By night, Lesley is a part-time MLS student at the North Carolina Central University School of Library and Information Sciences in Durham, NC, where she is president of the ALA Student Chapter. By day, she works full-time as the supervisor of Receipts Management Section in Cataloging & Metadata Services at Duke University Libraries. Her professional interests include academic libraries, the library as place and community, nontraditional students, information literacy, and how libraries and librarians use social media. Lesley was an ALA Student-to-Staff Program volunteer at ALA Annual 2012 in Anaheim, where she enjoyed working with ALCTS. In her free time, she enjoys reading, blogging, travel, digital photography, genealogy, and geocaching.
Michael is a first-year MLIS student at Florida State University’s iSchool. He works at the Collier County Public Library and at the Hodges University Library, does freelance research and editing, and aspires to become an academic reference and instruction librarian. Michael graduated summa cum laude from Florida Gulf Coast University with a dual B.A. in English and history. When not charming the public or kayaking the seas off southwest Florida, he blogs on librarianship and classic literature at Shelver’s Cove and keeps up with the LIS world on Twitter @topshelver. He is a proud bearded librarian and professional all-rounder.
Becky is a second year student in the LIS program at Catholic University of America, specializing in law librarianship. She anticipates graduating in the summer of 2014. While not in school, Becky is an attorney for the D.C. Council. She has worked for the D.C. government in various capacities for almost seven years and has found herself, much to her surprise, to be somewhat of an expert regarding the District government’s information resources. Becky is a lover of all things grammar, a fierce advocate for the Oxford comma, and a consumer of vast quantities of caffeine. You can read her unfiltered thoughts on Twitter at @dcdotnerd.
Samantha is a first year grad student working towards an MSLIS with concentrations in digital libraries and archives at Drexel University. She currently works for the University of Texas at Tyler as the archives assistant. After graduating in December 2014, Samantha plans to pursue a career in humanitarian or performing arts archives. Her interests include digital preservation, open access to information, digital literacy, human rights advocacy, and advancing the participation of women in STEM careers. Follow her on Twitter @sam_winn.
13/09/2013 § 6 Comments
Have you ever considered pursuing another Master’s degree while going for your MLS? In my experience, having the option of completing a dual Master’s degree was one of the main draws to Indiana University. I was interested in pursuing an MLS and an MIS, or Master’s in Information Science, both of which are offered by the same program. However, my program also offered several other partnerships–with History, English, Musicology and African Studies, just to name a few. In my program, it’s not uncommon for students to be pursuing two degrees, which takes less credits to do together than if they were to do them separately.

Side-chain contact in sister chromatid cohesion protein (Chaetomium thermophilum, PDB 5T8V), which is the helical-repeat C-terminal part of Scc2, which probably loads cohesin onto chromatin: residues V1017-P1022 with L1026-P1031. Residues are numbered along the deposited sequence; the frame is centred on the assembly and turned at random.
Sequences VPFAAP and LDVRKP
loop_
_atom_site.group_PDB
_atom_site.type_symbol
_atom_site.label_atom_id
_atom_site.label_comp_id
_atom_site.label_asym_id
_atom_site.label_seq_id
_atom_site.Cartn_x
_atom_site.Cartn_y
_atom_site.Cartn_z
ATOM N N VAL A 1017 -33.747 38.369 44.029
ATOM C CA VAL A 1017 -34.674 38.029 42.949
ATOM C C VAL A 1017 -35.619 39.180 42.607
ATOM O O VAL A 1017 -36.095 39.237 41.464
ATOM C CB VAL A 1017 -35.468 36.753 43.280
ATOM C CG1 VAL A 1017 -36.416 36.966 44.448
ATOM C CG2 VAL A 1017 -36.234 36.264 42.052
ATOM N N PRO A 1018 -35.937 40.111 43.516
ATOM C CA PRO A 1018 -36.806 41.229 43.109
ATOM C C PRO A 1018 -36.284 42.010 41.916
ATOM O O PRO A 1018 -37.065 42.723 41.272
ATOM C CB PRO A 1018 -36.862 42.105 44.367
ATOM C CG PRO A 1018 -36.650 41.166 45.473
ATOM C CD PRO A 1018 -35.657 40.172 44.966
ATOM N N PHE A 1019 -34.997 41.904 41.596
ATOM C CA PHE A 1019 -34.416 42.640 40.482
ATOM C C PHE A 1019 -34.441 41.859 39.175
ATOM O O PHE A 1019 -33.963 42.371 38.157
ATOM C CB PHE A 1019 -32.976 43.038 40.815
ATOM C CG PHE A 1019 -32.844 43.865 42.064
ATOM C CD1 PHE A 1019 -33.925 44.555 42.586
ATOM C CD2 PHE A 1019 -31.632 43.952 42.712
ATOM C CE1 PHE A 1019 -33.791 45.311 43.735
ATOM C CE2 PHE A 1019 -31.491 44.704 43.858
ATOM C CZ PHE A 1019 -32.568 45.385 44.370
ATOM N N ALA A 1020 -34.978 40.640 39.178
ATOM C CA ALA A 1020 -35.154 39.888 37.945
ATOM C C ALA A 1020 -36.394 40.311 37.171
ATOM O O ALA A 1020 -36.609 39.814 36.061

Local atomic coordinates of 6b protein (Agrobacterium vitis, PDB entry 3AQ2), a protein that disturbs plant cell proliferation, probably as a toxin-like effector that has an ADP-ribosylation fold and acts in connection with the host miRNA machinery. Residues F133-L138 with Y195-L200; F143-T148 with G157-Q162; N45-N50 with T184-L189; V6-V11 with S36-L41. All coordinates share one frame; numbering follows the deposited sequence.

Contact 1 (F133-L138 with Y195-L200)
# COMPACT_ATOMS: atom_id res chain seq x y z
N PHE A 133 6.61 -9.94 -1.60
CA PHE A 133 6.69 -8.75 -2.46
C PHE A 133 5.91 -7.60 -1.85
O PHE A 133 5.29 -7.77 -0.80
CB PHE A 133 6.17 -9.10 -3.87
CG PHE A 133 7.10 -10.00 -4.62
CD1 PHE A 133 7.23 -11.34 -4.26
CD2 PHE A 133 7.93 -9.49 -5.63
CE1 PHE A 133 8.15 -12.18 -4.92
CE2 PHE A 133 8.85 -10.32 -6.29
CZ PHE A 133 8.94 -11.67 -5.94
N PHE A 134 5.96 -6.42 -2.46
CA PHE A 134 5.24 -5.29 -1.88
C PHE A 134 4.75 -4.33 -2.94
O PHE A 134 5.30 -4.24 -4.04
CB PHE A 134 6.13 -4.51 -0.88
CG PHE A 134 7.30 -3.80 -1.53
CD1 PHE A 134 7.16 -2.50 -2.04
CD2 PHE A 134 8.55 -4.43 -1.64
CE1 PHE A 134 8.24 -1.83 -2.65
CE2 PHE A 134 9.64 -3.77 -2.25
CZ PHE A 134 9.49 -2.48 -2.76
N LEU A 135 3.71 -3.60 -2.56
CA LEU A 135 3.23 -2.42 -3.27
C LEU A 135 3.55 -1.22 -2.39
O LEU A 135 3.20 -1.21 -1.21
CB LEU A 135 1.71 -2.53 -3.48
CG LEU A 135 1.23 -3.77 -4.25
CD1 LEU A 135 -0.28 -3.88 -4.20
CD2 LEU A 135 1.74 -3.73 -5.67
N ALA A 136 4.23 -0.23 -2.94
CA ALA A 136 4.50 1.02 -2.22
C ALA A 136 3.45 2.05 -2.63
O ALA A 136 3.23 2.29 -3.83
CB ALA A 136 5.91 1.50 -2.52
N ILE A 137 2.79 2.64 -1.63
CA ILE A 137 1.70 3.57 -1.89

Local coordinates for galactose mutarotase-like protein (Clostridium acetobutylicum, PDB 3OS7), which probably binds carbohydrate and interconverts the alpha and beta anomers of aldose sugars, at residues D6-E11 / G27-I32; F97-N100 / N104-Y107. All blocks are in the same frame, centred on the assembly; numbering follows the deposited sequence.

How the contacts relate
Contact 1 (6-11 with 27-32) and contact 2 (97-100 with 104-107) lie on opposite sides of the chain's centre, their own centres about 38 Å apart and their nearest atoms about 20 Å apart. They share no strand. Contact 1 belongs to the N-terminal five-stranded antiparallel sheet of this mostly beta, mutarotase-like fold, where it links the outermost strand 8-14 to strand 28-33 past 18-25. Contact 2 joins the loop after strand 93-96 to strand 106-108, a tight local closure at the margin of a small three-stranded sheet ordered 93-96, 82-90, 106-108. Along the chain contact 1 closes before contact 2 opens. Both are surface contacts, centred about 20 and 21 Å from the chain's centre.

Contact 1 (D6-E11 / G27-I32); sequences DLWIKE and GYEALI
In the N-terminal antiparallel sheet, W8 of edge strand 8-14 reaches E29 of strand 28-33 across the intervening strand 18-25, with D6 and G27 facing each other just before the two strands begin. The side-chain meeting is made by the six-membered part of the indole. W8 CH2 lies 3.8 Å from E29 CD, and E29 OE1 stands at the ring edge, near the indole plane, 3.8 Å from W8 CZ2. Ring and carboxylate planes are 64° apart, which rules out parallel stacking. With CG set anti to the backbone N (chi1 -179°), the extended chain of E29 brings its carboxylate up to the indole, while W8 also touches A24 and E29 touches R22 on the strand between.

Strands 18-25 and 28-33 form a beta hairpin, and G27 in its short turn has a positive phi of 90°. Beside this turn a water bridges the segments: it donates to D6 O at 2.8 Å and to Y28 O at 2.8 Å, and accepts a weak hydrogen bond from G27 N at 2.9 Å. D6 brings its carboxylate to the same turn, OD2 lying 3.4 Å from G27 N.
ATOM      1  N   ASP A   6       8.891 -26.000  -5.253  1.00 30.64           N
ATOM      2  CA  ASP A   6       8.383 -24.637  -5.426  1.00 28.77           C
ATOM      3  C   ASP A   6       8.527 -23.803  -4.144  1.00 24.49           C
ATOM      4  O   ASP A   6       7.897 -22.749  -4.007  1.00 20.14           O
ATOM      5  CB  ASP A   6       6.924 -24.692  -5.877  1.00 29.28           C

Today I want to outline some considerations for pursuing simultaneous Masters’ degrees. It may just be a good fit for you!
09/09/2013 § 10 Comments
We’ve been keeping a little secret. Over the summer, we began the process of compiling content for our very own Hack Library School ebook. We’ve recently finished and decided it’s time to share The HLS Guide to Library School with the world.
The ebook is a whopping 328 pages of content: both old and new posts, written by current and alumni hackers (and a few guest writers, too). To learn more about our motivation for compiling an ebook, you can read our introduction.
We’re so excited to share this with you. We can’t wait to hear what you think!
You can access the ebook here:
27/08/2013 § 1 Comment
This post is part 1 of 2 from our EveryLibrary/Hack Library School intern Mallory Arents. Stay tuned for her second post in September!
Okay, so here’s the thing: working with EveryLibrary is a little scary. Scary not in the way of shark infested hurricanes or flesh-eating viruses, but rather because the organization is kind of a big deal. EveryLibrary works on building voter support for libraries. In its first six months, EveryLibrary worked with five campaigns and consulted with about a dozen libraries in planning ballot measures for next year. EveryLibrary is unique in the library advocacy world because it directly funds local voter education campaigns, provides campaign consultancy, and adds capacity to local ballot committees. Every dollar that EveryLibrary has given to campaign committees so far has equated to $370 in public funding for libraries. That is 1.85 million dollars in public funding in just 6 months: UNREAL. Libraries are prohibited from engaging in political fundraising and direct voter advocacy because they are public entities. When it’s those very institutions on the ballot, who will champion their cause? As the first national library Political Action Committee, EveryLibrary steps in where libraries themselves can’t. See what I mean about being a big deal?